Noise and ThoughtsNoise The Gigabyte 3D1 may have two fans to cool it, but you won't really notice it - Cooling performance is quiet at all times, and certainly seemed to be no louder th...
Noise and Thoughts
Noise The Gigabyte 3D1 may have two fans to cool it, but you won't really notice it - Cooling performance is quiet at all times, and certainly seemed to be no louder than a single NVIDIA reference 6600GT.
Thoughts Before I even touch on the real-world feasibility of the 3D1, I have to say this - The technology is cool. No matter how logically you try to look at it, the fact that you have a single video card with the power of two cores is simply drool-worthy, even more so when you imagine the potential of doing this with higher-end GPUs like the 6800GT or (heaven forbid, considering the cooling solution and power you'd require) Ultra. I remember the disappointments of the Rage Fury Maxx and XGI Volari Duo well, two boards which made it seem that a modern day dual core GPU was almost in the realms of impossibility. But Gigabyte have taken a chance, thrown caution to the wind and produced an outstanding piece of technology - And even better, it actually works! Sure, this is just a different flavour of SLI, but it has opened the door to a new plain of possibilities, and that is a very good thing indeed.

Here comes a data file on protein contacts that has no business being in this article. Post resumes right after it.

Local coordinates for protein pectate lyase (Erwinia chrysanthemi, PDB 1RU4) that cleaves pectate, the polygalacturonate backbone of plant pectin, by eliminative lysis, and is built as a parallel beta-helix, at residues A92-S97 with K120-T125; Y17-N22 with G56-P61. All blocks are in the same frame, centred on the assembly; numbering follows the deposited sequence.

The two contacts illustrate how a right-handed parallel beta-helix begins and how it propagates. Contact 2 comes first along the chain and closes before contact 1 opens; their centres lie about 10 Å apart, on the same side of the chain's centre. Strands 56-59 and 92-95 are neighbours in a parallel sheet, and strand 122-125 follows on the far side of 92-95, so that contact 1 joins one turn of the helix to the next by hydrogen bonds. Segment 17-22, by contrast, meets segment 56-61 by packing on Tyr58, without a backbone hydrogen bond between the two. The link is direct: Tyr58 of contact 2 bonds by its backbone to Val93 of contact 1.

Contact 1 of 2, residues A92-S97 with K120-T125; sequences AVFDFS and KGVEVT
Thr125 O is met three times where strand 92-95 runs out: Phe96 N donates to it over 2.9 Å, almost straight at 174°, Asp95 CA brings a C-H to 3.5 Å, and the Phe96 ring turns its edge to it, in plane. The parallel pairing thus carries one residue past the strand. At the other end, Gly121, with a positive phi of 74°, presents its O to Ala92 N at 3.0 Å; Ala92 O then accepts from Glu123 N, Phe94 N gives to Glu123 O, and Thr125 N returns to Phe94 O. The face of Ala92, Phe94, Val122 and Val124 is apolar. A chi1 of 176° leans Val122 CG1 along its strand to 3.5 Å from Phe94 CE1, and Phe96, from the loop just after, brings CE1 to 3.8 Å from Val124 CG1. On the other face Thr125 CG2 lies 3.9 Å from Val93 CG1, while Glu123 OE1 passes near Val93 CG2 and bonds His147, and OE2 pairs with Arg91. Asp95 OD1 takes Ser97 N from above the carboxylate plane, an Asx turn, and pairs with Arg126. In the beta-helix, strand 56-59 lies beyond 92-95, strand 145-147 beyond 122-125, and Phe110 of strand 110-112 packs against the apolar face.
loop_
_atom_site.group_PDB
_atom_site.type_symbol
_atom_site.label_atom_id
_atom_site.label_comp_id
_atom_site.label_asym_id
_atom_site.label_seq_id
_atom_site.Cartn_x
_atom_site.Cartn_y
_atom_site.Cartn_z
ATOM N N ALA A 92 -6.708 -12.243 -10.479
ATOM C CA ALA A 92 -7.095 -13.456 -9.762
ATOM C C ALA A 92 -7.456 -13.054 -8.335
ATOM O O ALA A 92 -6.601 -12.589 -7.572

Of course, before I spend too long waxing lyrical, it should be pointed out that it isn't all fantastic news for the 3D1. The biggest issue which will irk many is, of course, that of motherboard compatibility. If it is indeed the case that only Gigabyte motherboards with the requisite BIOS can support this card, then the market for the board is cut drastically, and leaves options for those who buy the 3D1 very limited indeed when it comes to that next motherboard upgrade. Perhaps as time goes by we will see a board that will happily sit on any nForce4 (or, indeed any PCI Express capable) motherboard and work without issue. I certainly hope so, I would say it is almost a requirement for this kind of technology to gain the foothold it requires alongside the more conventional method of SLI.
Aside from that, the question as to whether the Gigabyte 3D1 is a worthy purchase leaves us with the same question as purchasing two 6600GTs in SLI - Is it better to get two 6600GTs for your money, or a single 6800GT. From our benchmark results here, that seems to vary on what settings you intend to game at - The 3D1 often seems to have the upper hand in scenarios where raw power is required, but throw anti-aliasing and anisotropic filtering into the mix, especially at high resolutions, and suddenly the 6800GT and particularly the 256MB of dedicated memory for the GPU it offers seems a much more sensible proposition. The answer to this question will also depend upon the price at which the 3D1 makes it to UK retail - We've been informed that this card, when bundled with the GA-K8NXP-SLI motherboard, will weigh in at ?21 + VAT, which may be enough to tempt many users into going down this route. And they most likely won't be disappointed if they do so.
In the end, the 3D1 is an exciting alternative route into the SLI dimension - The technology has often been touted as giving users an opportunity to buy a single board and then throw in a second when they need the extra power, but if you don't intend on doing that and would rather jump straight into an SLI configuration, this could be the ideal way to do it.
Pros Two 6600GTs - On a single card!
Around 6800GT performance
Small but good games bundle
ConsVery limited motherboard compatibility
A single 6800GT may still be a better buy
Thanks Gigabyte for the sample